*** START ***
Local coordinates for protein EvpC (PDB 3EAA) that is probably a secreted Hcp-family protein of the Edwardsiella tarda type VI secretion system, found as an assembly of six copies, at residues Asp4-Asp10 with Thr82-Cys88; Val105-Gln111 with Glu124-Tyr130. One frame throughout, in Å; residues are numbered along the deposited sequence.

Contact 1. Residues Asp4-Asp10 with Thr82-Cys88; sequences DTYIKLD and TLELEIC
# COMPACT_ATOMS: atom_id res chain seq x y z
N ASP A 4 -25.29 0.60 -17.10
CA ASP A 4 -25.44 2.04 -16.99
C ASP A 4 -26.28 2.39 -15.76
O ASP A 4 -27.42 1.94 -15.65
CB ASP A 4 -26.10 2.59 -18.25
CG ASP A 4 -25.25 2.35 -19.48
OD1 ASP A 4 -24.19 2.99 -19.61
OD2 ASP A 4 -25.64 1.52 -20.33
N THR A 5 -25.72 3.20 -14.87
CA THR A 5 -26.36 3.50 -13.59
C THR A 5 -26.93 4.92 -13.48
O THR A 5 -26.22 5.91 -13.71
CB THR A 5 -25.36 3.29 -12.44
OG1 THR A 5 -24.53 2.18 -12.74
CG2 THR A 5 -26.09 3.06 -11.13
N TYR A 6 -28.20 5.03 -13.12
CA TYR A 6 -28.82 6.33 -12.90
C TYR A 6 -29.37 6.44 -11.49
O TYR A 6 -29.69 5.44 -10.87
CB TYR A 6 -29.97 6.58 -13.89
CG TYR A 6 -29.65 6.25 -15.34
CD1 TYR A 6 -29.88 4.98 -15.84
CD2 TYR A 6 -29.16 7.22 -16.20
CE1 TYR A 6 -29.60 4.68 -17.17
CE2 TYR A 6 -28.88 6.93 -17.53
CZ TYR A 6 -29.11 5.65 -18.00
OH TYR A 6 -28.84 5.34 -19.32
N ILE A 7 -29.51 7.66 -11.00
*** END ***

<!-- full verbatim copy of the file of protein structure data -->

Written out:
Local coordinates for protein EvpC (PDB 3EAA) that is probably a secreted Hcp-family protein of the Edwardsiella tarda type VI secretion system, found as an assembly of six copies, at residues Asp4-Asp10 with Thr82-Cys88; Val105-Gln111 with Glu124-Tyr130. One frame throughout, in Å; residues are numbered along the deposited sequence.

Contact 1. Residues Asp4-Asp10 with Thr82-Cys88; sequences DTYIKLD and TLELEIC
# COMPACT_ATOMS: atom_id res chain seq x y z
N ASP A 4 -25.29 0.60 -17.10
CA ASP A 4 -25.44 2.04 -16.99
C ASP A 4 -26.28 2.39 -15.76
O ASP A 4 -27.42 1.94 -15.65
CB ASP A 4 -26.10 2.59 -18.25
CG ASP A 4 -25.25 2.35 -19.48
OD1 ASP A 4 -24.19 2.99 -19.61
OD2 ASP A 4 -25.64 1.52 -20.33
N THR A 5 -25.72 3.20 -14.87
CA THR A 5 -26.36 3.50 -13.59
C THR A 5 -26.93 4.92 -13.48
O THR A 5 -26.22 5.91 -13.71
CB THR A 5 -25.36 3.29 -12.44
OG1 THR A 5 -24.53 2.18 -12.74
CG2 THR A 5 -26.09 3.06 -11.13
N TYR A 6 -28.20 5.03 -13.12
CA TYR A 6 -28.82 6.33 -12.90
C TYR A 6 -29.37 6.44 -11.49
O TYR A 6 -29.69 5.44 -10.87
CB TYR A 6 -29.97 6.58 -13.89
CG TYR A 6 -29.65 6.25 -15.34
CD1 TYR A 6 -29.88 4.98 -15.84
CD2 TYR A 6 -29.16 7.22 -16.20
CE1 TYR A 6 -29.60 4.68 -17.17
CE2 TYR A 6 -28.88 6.93 -17.53
CZ TYR A 6 -29.11 5.65 -18.00
OH TYR A 6 -28.84 5.34 -19.32
N ILE A 7 -29.51 7.66 -11.00